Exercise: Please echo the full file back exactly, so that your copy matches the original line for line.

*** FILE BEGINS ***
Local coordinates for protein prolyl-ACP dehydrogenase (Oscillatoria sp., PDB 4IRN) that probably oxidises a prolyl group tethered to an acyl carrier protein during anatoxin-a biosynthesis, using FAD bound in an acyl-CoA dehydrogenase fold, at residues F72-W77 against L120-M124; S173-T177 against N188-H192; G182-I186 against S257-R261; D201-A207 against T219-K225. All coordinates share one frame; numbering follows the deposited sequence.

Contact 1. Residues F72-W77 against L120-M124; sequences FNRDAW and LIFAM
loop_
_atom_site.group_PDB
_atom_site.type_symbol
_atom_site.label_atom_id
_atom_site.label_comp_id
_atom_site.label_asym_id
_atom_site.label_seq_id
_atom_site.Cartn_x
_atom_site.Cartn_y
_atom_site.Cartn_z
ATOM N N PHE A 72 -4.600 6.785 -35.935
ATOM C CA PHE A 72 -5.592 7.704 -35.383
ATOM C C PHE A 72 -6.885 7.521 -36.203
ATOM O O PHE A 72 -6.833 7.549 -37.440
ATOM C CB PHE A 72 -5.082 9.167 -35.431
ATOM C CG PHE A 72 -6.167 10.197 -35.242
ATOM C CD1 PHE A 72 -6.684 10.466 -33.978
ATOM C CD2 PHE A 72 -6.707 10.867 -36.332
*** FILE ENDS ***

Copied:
Local coordinates for protein prolyl-ACP dehydrogenase (Oscillatoria sp., PDB 4IRN) that probably oxidises a prolyl group tethered to an acyl carrier protein during anatoxin-a biosynthesis, using FAD bound in an acyl-CoA dehydrogenase fold, at residues F72-W77 against L120-M124; S173-T177 against N188-H192; G182-I186 against S257-R261; D201-A207 against T219-K225. All coordinates share one frame; numbering follows the deposited sequence.

Contact 1. Residues F72-W77 against L120-M124; sequences FNRDAW and LIFAM
loop_
_atom_site.group_PDB
_atom_site.type_symbol
_atom_site.label_atom_id
_atom_site.label_comp_id
_atom_site.label_asym_id
_atom_site.label_seq_id
_atom_site.Cartn_x
_atom_site.Cartn_y
_atom_site.Cartn_z
ATOM N N PHE A 72 -4.600 6.785 -35.935
ATOM C CA PHE A 72 -5.592 7.704 -35.383
ATOM C C PHE A 72 -6.885 7.521 -36.203
ATOM O O PHE A 72 -6.833 7.549 -37.440
ATOM C CB PHE A 72 -5.082 9.167 -35.431
ATOM C CG PHE A 72 -6.167 10.197 -35.242
ATOM C CD1 PHE A 72 -6.684 10.466 -33.978
ATOM C CD2 PHE A 72 -6.707 10.867 -36.332